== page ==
Having played Ori and the Blind Forest to completion for a second time just recently, I fancied myself pretty well equipped to face Will of the Wisps without too much trouble at all. This was a foolish approach, I soon discovered. There is indeed a sense of familiarity while playing Will of the Wisps and the gameplay mechanics certainly do pay homage to Blind Forest. That said, the sequel is a very fresh take on the action-platformer that has striking fluid energy to it, rewarding dexterity and timing as Ori nimbly bounces through each zone.
Ori’s weapon loadout is not the only way to customise your gameplay experience in Will of the Wisps. In addition to this, Ori can equip any combination of power-ups, known as shards. To start off with, Ori has three shard slots but this can be increased throughout the game via collectibles. These shards provide defensive buffs, such as armor or increased health, offensive buffs such as increased damage dealing or increased projectiles, utility skills like extra map visibility or movement skills including my personal favourite shard, ‘ sticky’ which allows Ori to stick naturally to vertical surfaces and wall climb. These shards can be found throughout the world but can also be purchased by spending Spirit Light which is functions as a currency rather than XP, as it did in the Blind Forest.
While Ori and the Blind Forest was undeniably stunning, Will of the Wisps utilizes a gorgeous full 3D pipeline to breathe new life into familiar characters and dynamic environments. I found myself moving Ori back and forth beneath a waterfall unnecessarily for a few moments, totally entranced by the amazing physics of the water as our protagonist got repeatedly drenched under my control. It’s easy enough to take for granted the sheer amount of detail in this game while focused on Ori’s adventure but I encourage players to take a moment to observe the shifting grass as Ori moves through it, the movement of each individual petal on a flower or the way a gust of wind or drop of rain adds to each uniquely organic setting.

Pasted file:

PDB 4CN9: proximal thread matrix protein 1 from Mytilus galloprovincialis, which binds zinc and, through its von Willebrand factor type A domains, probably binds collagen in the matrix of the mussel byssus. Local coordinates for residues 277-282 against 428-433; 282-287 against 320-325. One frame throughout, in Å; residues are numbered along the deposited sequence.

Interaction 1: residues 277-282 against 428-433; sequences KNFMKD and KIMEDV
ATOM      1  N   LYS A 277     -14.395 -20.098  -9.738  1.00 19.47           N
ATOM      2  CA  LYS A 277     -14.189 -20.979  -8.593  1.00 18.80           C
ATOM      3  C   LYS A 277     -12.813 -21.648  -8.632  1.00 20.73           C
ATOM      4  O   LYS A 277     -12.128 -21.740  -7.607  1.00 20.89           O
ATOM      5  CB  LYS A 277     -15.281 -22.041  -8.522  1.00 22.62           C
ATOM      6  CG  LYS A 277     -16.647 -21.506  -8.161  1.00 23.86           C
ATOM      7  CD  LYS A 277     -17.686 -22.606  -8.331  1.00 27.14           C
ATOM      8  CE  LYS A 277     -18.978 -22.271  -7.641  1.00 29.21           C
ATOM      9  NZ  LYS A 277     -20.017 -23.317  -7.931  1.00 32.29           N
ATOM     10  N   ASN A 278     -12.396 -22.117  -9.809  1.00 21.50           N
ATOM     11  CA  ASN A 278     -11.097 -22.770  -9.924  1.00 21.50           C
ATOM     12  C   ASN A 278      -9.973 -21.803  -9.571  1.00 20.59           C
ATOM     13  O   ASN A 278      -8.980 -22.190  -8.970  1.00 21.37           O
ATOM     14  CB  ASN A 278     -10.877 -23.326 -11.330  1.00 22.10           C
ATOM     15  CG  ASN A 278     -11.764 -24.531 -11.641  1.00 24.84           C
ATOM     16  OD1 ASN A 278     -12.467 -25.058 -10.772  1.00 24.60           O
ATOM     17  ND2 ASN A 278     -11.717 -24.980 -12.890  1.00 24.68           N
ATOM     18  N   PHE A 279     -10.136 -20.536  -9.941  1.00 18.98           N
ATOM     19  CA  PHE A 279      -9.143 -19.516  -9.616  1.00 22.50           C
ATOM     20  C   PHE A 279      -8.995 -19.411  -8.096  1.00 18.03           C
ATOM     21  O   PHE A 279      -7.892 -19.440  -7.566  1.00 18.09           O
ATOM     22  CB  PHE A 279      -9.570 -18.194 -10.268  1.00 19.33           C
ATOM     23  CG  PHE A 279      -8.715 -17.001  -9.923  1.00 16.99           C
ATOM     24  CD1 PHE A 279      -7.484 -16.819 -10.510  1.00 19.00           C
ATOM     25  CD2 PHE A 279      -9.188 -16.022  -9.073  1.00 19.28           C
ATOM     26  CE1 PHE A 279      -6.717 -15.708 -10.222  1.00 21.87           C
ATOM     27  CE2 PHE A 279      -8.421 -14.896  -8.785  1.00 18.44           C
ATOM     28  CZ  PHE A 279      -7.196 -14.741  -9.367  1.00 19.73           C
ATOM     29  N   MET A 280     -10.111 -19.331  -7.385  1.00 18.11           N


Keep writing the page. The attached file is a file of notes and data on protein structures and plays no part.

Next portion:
Adding to the vitality of the in-game world, Will of the Wisps also introduces a brand new cast of colourful NPCs that Ori can interact with throughout the game, a polar difference from Blind Forest which felt very much like Ori was alone, even with Sein in tow. By interacting with these NPCs, Ori can learn new things about the map, take on new side-quests for various rewards. My favourite recurring characters are the Moki, an adorable genet-like species that follow your journey from the side-lines, acting as Ori’s own personal cheerleading squad, sharing words of encouragement along the way.
Ori and the Will of the Wisps is a phenomenal reprise for Moon Studios that left me desperate to play more as soon as I put my controller down.As a fan of the series, I didn’t have any doubt that the developers would impress but I was totally blown away by just how much they managed to improve upon an already finely polished formula. From the moment I put my headphones on, the soundtrack had me completely immersed in the familiar but fresh world in which Ori’s family lives and I’m sincerely looking forward to getting back into it on launch day. With the game available on day one via Game Pass, there is really isn’t an excuse for subscribers to skip out on this one and if you’re still having doubts about whether Ori is for you, I’d argue that you have nothing to lose by giving this gorgeous, action-packed precision platformer a go.
THE AUTHOR OF THIS ARTICLE FLEW TO SAN FRANCISCO AS A GUEST OF MICROSOFT.